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5.2 Internals
5.1 Stack Use 5.2 Internals 5.3 Microprocessors 5.4 Parallel HW 5.5 VPP HW 

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5.2 Inner Workings of Implementation

The set of mechanisms described so far may seem fairly complex. The most important characteristic however is that all of the described mechanisms are easy to implement on any existing microprocessors in just a few instructions and specially created micro-processors could do key work as single hardware instruction. This is important because otherwise the overhead of switching the stress-flow atoms (which are essentially micro processes executing separately) could make stress-flow impractical. The set of operations used for interfacing between stress-flow atoms actually removes all the hardest elements of multi-processor design from the user’s code into the hardware or core interface layer. This has resulted in previously impossible level of simplification of parallel code design.

A big advantage of stress-flow is offering the same programming method regardless if the code is to run on one processor or on a hundred of them. Some key elements of implementation must still naturally vary according to target platform. In particular implementation running on a one, two,… up to several processors system will be slightly different from implementation on a massively multi-processor hardware. The first implementation actually has to emulate an interface of having minimum say 50 processors available as hosts for stress-flow atoms. Implementation on massively multi-processor hardware does not have to do that but it is desired that a single processor presents itself as several stress-flow hosts. This is helpful because stress flow atoms can be stalled waiting for some other stress flow atoms. If one hardware processor (even in a very-large number of processors system) could only be hosting one stress atom at a time, it would mean very inefficient use of resources as a processor hosting a suspended stress-flow atom could not execute a more recently fired (but ready to run) stress-flow atom. What this means is that regardless of target hardware, the most important interface layer is one or more pool of potential handlers for stress flow atoms. An implementation hosted on a system with shared memory and up to a several processors will have one such pool especially if it has to run on an existing operating system that already manages assignments of any threads to physical processors. But, for performance sake, a system with large number of processors will have separate pool of handlers for each processor or for a group of them bound by common location. The purpose is to be able to try to assign newly fired atoms to processors closest to the ones running stress flow atoms that the newly fired atom has to communicate with. This layer of implementation will be described together with hardware architecture best suited for stress-flow.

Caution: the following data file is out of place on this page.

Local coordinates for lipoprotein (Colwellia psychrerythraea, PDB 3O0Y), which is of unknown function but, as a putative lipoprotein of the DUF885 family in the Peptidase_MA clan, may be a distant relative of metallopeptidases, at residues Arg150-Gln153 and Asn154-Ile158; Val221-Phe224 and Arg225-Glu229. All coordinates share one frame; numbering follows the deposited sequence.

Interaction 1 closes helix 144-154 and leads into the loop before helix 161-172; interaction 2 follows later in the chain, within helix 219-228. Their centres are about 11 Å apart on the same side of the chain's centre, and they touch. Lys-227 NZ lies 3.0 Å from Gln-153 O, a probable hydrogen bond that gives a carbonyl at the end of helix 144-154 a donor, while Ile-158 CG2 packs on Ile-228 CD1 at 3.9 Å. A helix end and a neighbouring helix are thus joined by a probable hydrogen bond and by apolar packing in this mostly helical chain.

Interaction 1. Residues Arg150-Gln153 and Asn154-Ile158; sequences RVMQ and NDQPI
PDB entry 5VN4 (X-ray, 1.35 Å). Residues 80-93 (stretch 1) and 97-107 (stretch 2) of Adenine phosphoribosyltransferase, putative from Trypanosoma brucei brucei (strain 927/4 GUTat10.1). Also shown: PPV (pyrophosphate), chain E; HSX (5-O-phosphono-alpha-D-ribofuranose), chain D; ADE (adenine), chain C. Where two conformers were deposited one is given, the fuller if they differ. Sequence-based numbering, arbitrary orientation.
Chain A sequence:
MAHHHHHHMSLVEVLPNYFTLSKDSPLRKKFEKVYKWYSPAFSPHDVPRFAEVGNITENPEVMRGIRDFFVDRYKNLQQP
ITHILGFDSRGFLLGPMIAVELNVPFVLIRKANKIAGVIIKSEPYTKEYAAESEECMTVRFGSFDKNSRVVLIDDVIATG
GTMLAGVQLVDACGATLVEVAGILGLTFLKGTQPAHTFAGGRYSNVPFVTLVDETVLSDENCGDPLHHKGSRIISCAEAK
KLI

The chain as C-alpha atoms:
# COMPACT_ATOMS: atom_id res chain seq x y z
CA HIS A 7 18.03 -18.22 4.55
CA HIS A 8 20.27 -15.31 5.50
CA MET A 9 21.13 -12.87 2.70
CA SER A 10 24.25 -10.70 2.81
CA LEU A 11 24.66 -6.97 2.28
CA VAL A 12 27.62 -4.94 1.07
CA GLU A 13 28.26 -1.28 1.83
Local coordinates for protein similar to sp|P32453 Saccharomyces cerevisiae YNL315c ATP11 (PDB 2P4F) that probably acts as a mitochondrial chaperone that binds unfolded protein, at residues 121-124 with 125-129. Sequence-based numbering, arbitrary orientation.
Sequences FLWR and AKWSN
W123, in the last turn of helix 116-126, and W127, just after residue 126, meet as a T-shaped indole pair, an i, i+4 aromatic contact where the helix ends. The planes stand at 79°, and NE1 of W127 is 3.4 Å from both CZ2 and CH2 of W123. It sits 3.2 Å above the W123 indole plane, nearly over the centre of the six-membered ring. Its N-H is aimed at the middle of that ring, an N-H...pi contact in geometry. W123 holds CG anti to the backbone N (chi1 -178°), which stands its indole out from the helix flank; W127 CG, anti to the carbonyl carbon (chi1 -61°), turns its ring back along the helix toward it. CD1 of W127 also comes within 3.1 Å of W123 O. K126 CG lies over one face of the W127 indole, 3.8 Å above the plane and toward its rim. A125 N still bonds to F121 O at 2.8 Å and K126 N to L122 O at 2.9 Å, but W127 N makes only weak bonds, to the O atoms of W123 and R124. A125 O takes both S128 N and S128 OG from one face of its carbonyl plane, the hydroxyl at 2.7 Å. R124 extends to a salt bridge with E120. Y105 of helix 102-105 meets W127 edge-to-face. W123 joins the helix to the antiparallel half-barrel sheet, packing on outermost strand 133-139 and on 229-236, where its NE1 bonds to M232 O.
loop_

The biggest obstacle in implementing and testing stress-flow was the fact that pretty much all aspects of processor interfacing were done in fairly unorthodox matter. In fact, no synchronization tools offered by an existing operating system were used. Instead, all interface mechanisms were written directly using machine instruction-level operations, some of them being interlocked memory operations. Some standard terminology had to be used in description here (like critical-sections) but all the critical sections used were custom-made and fairly non-standard as well. The stress-flow interface consists of three elements: mini-thread (or mini-task), stress-flow atom base, and a lock mechanism. In greatest simplification, a mini-thread is a resource associated with its own stack and it implemented as two pointers – the “next thread pointer” and address of a stress-flow atom to run or being run. The “next thread pointer” is used to link mini-threads into lists/FIFOs/queues of idle, active, waiting for a free processor, or waiting for a lock mini-threads. A stress flow-atom base consists of a pointer to associated lock and associated member or global routine. A lock is simply the head of a FIFO of threads waiting for it plus pointer to the current owner thread which can be NULL.

As previously explained, initiating/calling a stress-flow atom is a multi-step process. The first thing that happens is attempting to reserve stress atom’s associated lock. If a lock is free the calling thread marks it as reserved and continues. If the lock isn’t free, the calling mini-thread adds itself to the lock’s FIFO and then suspends itself. Adding to the lock FIFO or any other FIFO simply means manipulating the “next thread pointers”. One way or another the next instructions of the calling mini-thread get executed when the lock has been reserved (either without waiting or as a result of the lock release call). Once this happens, the calling thread can obtain access to previously idle mini-thread, store parameters in it, and schedule it. Scheduling simply means storing address of the stress-flow atom to run in the newly obtained mini-thread and inserting it to the active mini-thread FIFO. Somewhere inside its body, the newly scheduled stress-flow atom will release its associated lock, which means taking the head thread from the lock’s FIFO off and activating it. Very low overhead of this system comes from the fact that each of these operation needs just a few pointer setting/resetting steps while micro-processor hardware built with stress-flow in mind could do it all in hardware.

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First published 03/29/06. Last modified: 06/25/10